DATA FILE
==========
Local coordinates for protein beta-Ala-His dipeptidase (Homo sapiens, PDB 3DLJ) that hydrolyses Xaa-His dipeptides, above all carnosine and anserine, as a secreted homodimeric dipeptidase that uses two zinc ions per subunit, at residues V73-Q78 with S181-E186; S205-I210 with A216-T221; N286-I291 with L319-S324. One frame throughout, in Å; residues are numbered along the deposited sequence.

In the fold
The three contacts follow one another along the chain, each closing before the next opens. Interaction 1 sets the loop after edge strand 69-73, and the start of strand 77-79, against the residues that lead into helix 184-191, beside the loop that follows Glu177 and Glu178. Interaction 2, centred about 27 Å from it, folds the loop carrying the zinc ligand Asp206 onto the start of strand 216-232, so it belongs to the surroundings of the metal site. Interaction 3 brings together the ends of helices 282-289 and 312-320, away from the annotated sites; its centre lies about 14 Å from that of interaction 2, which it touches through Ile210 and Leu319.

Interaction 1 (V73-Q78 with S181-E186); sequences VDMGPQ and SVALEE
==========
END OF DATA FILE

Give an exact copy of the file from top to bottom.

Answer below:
Local coordinates for protein beta-Ala-His dipeptidase (Homo sapiens, PDB 3DLJ) that hydrolyses Xaa-His dipeptides, above all carnosine and anserine, as a secreted homodimeric dipeptidase that uses two zinc ions per subunit, at residues V73-Q78 with S181-E186; S205-I210 with A216-T221; N286-I291 with L319-S324. One frame throughout, in Å; residues are numbered along the deposited sequence.

In the fold
The three contacts follow one another along the chain, each closing before the next opens. Interaction 1 sets the loop after edge strand 69-73, and the start of strand 77-79, against the residues that lead into helix 184-191, beside the loop that follows Glu177 and Glu178. Interaction 2, centred about 27 Å from it, folds the loop carrying the zinc ligand Asp206 onto the start of strand 216-232, so it belongs to the surroundings of the metal site. Interaction 3 brings together the ends of helices 282-289 and 312-320, away from the annotated sites; its centre lies about 14 Å from that of interaction 2, which it touches through Ile210 and Leu319.

Interaction 1 (V73-Q78 with S181-E186); sequences VDMGPQ and SVALEE